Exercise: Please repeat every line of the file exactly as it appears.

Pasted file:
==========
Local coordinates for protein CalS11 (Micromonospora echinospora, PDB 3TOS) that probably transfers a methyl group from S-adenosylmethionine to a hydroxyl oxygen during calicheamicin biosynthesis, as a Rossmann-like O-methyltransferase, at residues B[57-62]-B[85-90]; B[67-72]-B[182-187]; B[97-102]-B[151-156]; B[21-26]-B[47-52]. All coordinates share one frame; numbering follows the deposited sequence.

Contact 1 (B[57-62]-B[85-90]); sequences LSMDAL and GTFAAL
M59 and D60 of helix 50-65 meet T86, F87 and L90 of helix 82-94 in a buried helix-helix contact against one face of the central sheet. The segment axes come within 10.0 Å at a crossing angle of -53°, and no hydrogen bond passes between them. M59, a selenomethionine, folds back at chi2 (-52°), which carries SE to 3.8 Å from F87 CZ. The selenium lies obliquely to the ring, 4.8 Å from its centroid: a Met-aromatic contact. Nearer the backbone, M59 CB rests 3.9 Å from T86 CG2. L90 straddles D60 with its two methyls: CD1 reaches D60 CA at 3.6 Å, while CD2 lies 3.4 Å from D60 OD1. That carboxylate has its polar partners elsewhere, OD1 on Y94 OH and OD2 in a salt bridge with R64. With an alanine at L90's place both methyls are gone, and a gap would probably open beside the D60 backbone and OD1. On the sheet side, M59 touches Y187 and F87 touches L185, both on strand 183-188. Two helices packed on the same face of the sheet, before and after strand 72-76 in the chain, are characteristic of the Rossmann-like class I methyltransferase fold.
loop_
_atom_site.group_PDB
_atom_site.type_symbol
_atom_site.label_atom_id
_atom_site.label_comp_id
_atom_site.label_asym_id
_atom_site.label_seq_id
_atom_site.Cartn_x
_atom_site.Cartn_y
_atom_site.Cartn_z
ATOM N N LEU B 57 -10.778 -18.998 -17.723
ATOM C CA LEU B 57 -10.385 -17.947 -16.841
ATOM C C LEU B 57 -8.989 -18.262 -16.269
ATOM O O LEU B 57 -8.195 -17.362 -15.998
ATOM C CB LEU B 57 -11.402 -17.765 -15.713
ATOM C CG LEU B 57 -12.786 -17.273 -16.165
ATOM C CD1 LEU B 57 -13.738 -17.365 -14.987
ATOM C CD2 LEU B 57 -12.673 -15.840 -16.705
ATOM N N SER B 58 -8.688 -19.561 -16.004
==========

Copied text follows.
Local coordinates for protein CalS11 (Micromonospora echinospora, PDB 3TOS) that probably transfers a methyl group from S-adenosylmethionine to a hydroxyl oxygen during calicheamicin biosynthesis, as a Rossmann-like O-methyltransferase, at residues B[57-62]-B[85-90]; B[67-72]-B[182-187]; B[97-102]-B[151-156]; B[21-26]-B[47-52]. All coordinates share one frame; numbering follows the deposited sequence.

Contact 1 (B[57-62]-B[85-90]); sequences LSMDAL and GTFAAL
M59 and D60 of helix 50-65 meet T86, F87 and L90 of helix 82-94 in a buried helix-helix contact against one face of the central sheet. The segment axes come within 10.0 Å at a crossing angle of -53°, and no hydrogen bond passes between them. M59, a selenomethionine, folds back at chi2 (-52°), which carries SE to 3.8 Å from F87 CZ. The selenium lies obliquely to the ring, 4.8 Å from its centroid: a Met-aromatic contact. Nearer the backbone, M59 CB rests 3.9 Å from T86 CG2. L90 straddles D60 with its two methyls: CD1 reaches D60 CA at 3.6 Å, while CD2 lies 3.4 Å from D60 OD1. That carboxylate has its polar partners elsewhere, OD1 on Y94 OH and OD2 in a salt bridge with R64. With an alanine at L90's place both methyls are gone, and a gap would probably open beside the D60 backbone and OD1. On the sheet side, M59 touches Y187 and F87 touches L185, both on strand 183-188. Two helices packed on the same face of the sheet, before and after strand 72-76 in the chain, are characteristic of the Rossmann-like class I methyltransferase fold.
loop_
_atom_site.group_PDB
_atom_site.type_symbol
_atom_site.label_atom_id
_atom_site.label_comp_id
_atom_site.label_asym_id
_atom_site.label_seq_id
_atom_site.Cartn_x
_atom_site.Cartn_y
_atom_site.Cartn_z
ATOM N N LEU B 57 -10.778 -18.998 -17.723
ATOM C CA LEU B 57 -10.385 -17.947 -16.841
ATOM C C LEU B 57 -8.989 -18.262 -16.269
ATOM O O LEU B 57 -8.195 -17.362 -15.998
ATOM C CB LEU B 57 -11.402 -17.765 -15.713
ATOM C CG LEU B 57 -12.786 -17.273 -16.165
ATOM C CD1 LEU B 57 -13.738 -17.365 -14.987
ATOM C CD2 LEU B 57 -12.673 -15.840 -16.705
ATOM N N SER B 58 -8.688 -19.561 -16.004